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TCS: How did you learn the process?

VB: I happened to work with Brad Thomas Parsons, a great bitters maker and author from US. I got help from many bitters makers in South America. Bittering agents are very easily available everywhere in the country, but very often they are not guaranteed. I don’t get any of my botanicals from India. I procure all my gluten-free, GMO-free ingredients from organic outlets in US, South America, Cyprus and Greece. Oranges however, I buy from the APMC market in Vashi.

TCS: Do bitters ever go bad? What is their shelf life?

VB: Because bitters contain alcohol, ideally they shouldn’t go bad. Nevertheless, I would say one should use it within a year.

TCS: Bitters are so essential for bars, yet it seems like such a niche product. Who are your clients? Where and how do you sell your bitters?

VB: I don’t really sell them in India. This has never been my market. I produce them for a friend in Spain, who has got all the necessary EU clearances. I’m not interested in selling on a large scale in India. A lot of people have expressed interest in my bitters, but Indian laws are extremely stringent. The moment any product contains alcohol, it falls under the excise law, and that’s a murky area. You often have to pay bribes, taxes. The product needs to go to a bonded warehouse. You need to have a distributor in place. It’s much simpler to export to Europe. Here, I only sell to enthusiasts, people who are interested in trying bitters and using them at home.

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TCS: Do you have any competition? Are you aware of anyone else in the country that makes bitters?

VB: I don’t know of any makers in India. But if there are any, I would be very happy because this city needs to wake up to drinking good stuff.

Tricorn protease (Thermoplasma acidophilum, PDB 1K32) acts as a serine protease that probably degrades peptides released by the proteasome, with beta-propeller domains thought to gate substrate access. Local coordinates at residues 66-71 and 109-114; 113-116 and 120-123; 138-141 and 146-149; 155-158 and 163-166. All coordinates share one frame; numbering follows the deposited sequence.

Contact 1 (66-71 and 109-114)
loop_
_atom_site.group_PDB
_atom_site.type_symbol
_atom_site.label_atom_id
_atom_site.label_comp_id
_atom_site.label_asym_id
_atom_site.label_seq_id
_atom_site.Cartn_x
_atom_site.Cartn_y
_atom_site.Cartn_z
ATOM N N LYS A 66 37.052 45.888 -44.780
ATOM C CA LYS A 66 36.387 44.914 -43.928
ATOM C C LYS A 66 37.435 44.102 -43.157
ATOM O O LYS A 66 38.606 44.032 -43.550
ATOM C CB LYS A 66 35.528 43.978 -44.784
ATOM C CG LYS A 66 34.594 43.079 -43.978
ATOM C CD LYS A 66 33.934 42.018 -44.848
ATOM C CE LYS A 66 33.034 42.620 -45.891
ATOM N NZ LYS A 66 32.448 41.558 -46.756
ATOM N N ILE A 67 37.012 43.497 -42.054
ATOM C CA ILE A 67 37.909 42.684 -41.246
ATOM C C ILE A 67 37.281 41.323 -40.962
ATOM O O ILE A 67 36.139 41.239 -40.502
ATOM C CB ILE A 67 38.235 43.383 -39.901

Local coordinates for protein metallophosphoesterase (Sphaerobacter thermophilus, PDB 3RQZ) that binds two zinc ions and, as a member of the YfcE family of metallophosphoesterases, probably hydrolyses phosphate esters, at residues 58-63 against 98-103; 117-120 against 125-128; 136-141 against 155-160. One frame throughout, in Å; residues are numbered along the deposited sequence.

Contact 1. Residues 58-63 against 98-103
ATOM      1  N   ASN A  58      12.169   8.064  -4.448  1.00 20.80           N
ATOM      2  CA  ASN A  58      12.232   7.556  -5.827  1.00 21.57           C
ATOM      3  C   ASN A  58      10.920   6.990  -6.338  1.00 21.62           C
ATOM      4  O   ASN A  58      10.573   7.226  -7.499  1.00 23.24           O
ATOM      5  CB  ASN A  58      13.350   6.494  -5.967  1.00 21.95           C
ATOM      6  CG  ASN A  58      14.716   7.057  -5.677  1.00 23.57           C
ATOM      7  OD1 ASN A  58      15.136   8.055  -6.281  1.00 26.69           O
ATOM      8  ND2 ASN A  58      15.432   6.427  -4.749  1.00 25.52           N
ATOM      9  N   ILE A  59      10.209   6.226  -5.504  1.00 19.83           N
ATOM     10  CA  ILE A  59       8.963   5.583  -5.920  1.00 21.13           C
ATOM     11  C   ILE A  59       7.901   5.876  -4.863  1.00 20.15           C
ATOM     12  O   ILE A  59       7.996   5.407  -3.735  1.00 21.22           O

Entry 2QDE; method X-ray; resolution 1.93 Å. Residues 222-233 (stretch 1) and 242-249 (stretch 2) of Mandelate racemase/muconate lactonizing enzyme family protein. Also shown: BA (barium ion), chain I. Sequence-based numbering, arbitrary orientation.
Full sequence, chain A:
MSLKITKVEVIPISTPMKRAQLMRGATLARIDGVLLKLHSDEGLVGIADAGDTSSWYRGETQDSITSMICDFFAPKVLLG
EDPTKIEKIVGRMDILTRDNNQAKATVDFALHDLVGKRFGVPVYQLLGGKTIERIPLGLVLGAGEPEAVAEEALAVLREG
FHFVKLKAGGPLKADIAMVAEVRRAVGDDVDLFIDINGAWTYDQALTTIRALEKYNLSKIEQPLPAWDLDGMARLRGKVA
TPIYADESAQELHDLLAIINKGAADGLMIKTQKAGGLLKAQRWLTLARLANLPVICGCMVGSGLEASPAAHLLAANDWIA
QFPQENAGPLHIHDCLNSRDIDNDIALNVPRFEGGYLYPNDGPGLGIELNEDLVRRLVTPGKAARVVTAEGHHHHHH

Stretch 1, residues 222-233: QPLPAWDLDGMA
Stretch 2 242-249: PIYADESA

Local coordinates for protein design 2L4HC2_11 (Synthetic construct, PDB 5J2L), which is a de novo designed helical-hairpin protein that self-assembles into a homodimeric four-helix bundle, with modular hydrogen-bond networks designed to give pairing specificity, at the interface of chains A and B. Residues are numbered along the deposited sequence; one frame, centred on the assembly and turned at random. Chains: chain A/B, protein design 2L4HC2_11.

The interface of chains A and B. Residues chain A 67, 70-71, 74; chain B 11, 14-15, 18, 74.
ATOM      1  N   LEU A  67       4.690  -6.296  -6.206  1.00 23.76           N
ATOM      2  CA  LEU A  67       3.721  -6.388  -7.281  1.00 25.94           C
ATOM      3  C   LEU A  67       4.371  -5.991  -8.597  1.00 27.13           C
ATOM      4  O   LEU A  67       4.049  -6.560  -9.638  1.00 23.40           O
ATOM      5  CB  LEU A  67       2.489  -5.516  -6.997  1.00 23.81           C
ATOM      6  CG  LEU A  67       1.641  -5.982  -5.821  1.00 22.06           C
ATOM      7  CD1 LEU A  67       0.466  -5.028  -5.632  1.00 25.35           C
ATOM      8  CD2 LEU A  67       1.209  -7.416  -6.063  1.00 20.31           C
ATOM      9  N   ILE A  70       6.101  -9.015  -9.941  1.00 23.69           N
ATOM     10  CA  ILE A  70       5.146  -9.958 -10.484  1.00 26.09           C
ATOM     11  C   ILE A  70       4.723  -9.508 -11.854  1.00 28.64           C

TCS: I’ve heard that some bars make their own bitters. Are you aware of that?

VB: There may be many bartenders that get recipes off the internet and try to make bitters, but that is not correct. That’s not the right way to do it because there’s a proper process involving many stages. It only comes through years of practice and errors. If it’s bitter, it’s not bitters. But that’s the common misconception of bartenders in India.

TCS: Is there a dream flavour that you want to attempt or have attempted but haven’t managed to get right?

VB: I’m partial to floral tones so I’ve been looking at edible flowers, but flowers are very delicate. Whenever I’ve tried, I’ve gone wrong with the proportions. I’m making Black Walnut bitters right now, which is very different. I’m also making tamarind bitters, which is very Indian in its flavour. It’s a mix of bitter, sour and sweet, as well as a little bit of spice.

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TCS: Have you kept tab of how many flavours you’ve tried?

VB: I’ve tried quite a few flavours, maybe 40 or 50. But I’ve got nine successful ones so far. These are pecan coffee, rhubarb, pink grapefruit, Bartlett pear, sour apple, Meyer lemon, cucumber, cardamom, and Egyptian orange. The ones in the making are black walnut, root beer and there are some other aromatics that will come in the next few weeks.

TCS: Which is your favourite bar?

VB: The Dead Rabbit in New York. The owners themselves are bartenders and everything is made in-house, unlike the bars in India.

TCS: And your favourite bar in India?

VB: Out of the Blue. They serve all the traditional classics. A good cocktail is only about three or four quality ingredients. Here you will get cocktails like Satan’s Whiskers, which I hadn’t even heard of. You will find a lot of the classics from Savoy, London on this menu.

Fried chicken photo copyright capacitorphoto – stock.adobe.com

Negroni photo copyright maxandrew – stock.adobe.com